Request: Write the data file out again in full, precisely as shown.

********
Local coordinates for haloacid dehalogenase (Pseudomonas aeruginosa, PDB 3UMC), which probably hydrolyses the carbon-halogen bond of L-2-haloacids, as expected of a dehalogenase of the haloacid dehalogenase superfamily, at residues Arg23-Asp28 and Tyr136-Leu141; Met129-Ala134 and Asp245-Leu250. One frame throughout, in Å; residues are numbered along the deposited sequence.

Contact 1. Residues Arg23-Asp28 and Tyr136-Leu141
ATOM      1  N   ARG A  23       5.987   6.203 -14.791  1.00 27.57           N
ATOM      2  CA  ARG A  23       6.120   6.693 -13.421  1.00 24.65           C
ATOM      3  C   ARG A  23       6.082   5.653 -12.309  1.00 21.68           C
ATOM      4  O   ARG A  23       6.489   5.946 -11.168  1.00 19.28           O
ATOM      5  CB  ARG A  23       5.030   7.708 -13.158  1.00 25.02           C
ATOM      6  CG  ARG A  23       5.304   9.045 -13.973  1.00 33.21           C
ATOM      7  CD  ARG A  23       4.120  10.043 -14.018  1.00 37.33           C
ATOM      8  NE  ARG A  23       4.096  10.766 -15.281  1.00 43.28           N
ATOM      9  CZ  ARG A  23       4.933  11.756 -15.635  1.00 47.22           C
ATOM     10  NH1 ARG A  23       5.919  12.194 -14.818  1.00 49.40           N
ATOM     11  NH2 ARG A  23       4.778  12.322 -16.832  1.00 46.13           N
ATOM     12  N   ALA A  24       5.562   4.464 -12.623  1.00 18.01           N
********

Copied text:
Local coordinates for haloacid dehalogenase (Pseudomonas aeruginosa, PDB 3UMC), which probably hydrolyses the carbon-halogen bond of L-2-haloacids, as expected of a dehalogenase of the haloacid dehalogenase superfamily, at residues Arg23-Asp28 and Tyr136-Leu141; Met129-Ala134 and Asp245-Leu250. One frame throughout, in Å; residues are numbered along the deposited sequence.

Contact 1. Residues Arg23-Asp28 and Tyr136-Leu141
ATOM      1  N   ARG A  23       5.987   6.203 -14.791  1.00 27.57           N
ATOM      2  CA  ARG A  23       6.120   6.693 -13.421  1.00 24.65           C
ATOM      3  C   ARG A  23       6.082   5.653 -12.309  1.00 21.68           C
ATOM      4  O   ARG A  23       6.489   5.946 -11.168  1.00 19.28           O
ATOM      5  CB  ARG A  23       5.030   7.708 -13.158  1.00 25.02           C
ATOM      6  CG  ARG A  23       5.304   9.045 -13.973  1.00 33.21           C
ATOM      7  CD  ARG A  23       4.120  10.043 -14.018  1.00 37.33           C
ATOM      8  NE  ARG A  23       4.096  10.766 -15.281  1.00 43.28           N
ATOM      9  CZ  ARG A  23       4.933  11.756 -15.635  1.00 47.22           C
ATOM     10  NH1 ARG A  23       5.919  12.194 -14.818  1.00 49.40           N
ATOM     11  NH2 ARG A  23       4.778  12.322 -16.832  1.00 46.13           N
ATOM     12  N   ALA A  24       5.562   4.464 -12.623  1.00 18.01           N